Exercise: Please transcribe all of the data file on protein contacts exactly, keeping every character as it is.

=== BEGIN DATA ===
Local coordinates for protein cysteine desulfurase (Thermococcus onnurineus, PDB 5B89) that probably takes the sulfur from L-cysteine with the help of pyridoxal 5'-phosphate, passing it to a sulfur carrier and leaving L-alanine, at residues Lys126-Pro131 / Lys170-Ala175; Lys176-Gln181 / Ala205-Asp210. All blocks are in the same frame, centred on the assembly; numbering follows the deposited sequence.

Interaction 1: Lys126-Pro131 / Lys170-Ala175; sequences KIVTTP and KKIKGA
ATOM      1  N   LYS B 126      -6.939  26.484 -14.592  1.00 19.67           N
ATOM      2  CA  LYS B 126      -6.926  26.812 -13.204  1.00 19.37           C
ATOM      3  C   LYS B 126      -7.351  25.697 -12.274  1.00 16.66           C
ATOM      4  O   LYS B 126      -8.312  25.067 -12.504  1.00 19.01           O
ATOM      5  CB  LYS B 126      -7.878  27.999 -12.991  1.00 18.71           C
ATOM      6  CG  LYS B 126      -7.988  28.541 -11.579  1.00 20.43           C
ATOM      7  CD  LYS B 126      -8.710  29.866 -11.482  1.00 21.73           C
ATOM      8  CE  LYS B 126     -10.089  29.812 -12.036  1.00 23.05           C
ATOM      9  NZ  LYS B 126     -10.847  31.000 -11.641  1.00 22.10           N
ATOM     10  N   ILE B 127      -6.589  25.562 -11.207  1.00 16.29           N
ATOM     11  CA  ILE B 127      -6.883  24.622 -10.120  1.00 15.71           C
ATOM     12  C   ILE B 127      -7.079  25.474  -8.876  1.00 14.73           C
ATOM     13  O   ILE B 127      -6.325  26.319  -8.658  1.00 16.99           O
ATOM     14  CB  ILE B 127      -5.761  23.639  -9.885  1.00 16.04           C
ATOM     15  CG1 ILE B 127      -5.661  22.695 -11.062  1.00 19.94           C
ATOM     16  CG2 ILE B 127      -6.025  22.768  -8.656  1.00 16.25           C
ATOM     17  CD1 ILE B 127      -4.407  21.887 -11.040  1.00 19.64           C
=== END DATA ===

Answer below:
Local coordinates for protein cysteine desulfurase (Thermococcus onnurineus, PDB 5B89) that probably takes the sulfur from L-cysteine with the help of pyridoxal 5'-phosphate, passing it to a sulfur carrier and leaving L-alanine, at residues Lys126-Pro131 / Lys170-Ala175; Lys176-Gln181 / Ala205-Asp210. All blocks are in the same frame, centred on the assembly; numbering follows the deposited sequence.

Interaction 1: Lys126-Pro131 / Lys170-Ala175; sequences KIVTTP and KKIKGA
ATOM      1  N   LYS B 126      -6.939  26.484 -14.592  1.00 19.67           N
ATOM      2  CA  LYS B 126      -6.926  26.812 -13.204  1.00 19.37           C
ATOM      3  C   LYS B 126      -7.351  25.697 -12.274  1.00 16.66           C
ATOM      4  O   LYS B 126      -8.312  25.067 -12.504  1.00 19.01           O
ATOM      5  CB  LYS B 126      -7.878  27.999 -12.991  1.00 18.71           C
ATOM      6  CG  LYS B 126      -7.988  28.541 -11.579  1.00 20.43           C
ATOM      7  CD  LYS B 126      -8.710  29.866 -11.482  1.00 21.73           C
ATOM      8  CE  LYS B 126     -10.089  29.812 -12.036  1.00 23.05           C
ATOM      9  NZ  LYS B 126     -10.847  31.000 -11.641  1.00 22.10           N
ATOM     10  N   ILE B 127      -6.589  25.562 -11.207  1.00 16.29           N
ATOM     11  CA  ILE B 127      -6.883  24.622 -10.120  1.00 15.71           C
ATOM     12  C   ILE B 127      -7.079  25.474  -8.876  1.00 14.73           C
ATOM     13  O   ILE B 127      -6.325  26.319  -8.658  1.00 16.99           O
ATOM     14  CB  ILE B 127      -5.761  23.639  -9.885  1.00 16.04           C
ATOM     15  CG1 ILE B 127      -5.661  22.695 -11.062  1.00 19.94           C
ATOM     16  CG2 ILE B 127      -6.025  22.768  -8.656  1.00 16.25           C
ATOM     17  CD1 ILE B 127      -4.407  21.887 -11.040  1.00 19.64           C